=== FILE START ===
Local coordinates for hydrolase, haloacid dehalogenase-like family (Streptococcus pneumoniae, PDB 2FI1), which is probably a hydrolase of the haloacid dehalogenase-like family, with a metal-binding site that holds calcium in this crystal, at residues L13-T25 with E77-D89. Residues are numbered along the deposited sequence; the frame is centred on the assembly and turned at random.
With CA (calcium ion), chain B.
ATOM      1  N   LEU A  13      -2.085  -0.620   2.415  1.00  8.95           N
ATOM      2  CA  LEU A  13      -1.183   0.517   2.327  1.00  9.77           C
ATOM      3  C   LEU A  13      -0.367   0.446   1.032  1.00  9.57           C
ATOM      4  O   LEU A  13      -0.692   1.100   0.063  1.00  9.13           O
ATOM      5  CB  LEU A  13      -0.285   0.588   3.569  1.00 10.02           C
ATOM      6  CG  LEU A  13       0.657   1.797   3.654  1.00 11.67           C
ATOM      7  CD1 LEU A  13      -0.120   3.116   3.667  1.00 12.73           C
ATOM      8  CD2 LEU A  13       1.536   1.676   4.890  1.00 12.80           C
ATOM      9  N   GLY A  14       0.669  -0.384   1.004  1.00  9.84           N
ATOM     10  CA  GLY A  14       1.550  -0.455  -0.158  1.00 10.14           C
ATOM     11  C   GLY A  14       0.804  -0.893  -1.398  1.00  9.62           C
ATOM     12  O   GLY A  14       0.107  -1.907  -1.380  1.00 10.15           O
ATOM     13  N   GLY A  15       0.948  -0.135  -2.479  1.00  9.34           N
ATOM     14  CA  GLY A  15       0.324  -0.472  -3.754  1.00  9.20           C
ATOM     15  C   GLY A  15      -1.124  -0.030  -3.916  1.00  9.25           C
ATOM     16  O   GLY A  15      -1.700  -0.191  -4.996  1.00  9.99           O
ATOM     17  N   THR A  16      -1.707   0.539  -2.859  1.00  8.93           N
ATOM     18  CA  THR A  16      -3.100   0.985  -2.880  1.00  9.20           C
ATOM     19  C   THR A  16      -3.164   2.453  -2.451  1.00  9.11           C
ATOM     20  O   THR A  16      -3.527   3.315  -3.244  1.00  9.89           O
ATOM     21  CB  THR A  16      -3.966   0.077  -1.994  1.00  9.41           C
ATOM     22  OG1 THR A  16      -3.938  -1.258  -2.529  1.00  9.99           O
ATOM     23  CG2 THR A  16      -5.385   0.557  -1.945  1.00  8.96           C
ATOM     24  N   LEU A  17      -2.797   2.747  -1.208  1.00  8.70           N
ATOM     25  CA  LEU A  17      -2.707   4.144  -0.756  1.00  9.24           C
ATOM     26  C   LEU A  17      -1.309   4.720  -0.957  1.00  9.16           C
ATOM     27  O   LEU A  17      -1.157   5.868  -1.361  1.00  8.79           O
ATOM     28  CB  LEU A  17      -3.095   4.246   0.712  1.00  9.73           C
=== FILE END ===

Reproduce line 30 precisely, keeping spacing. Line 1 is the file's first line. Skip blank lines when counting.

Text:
ATOM     28  CB  LEU A  17      -3.095   4.246   0.712  1.00  9.73           C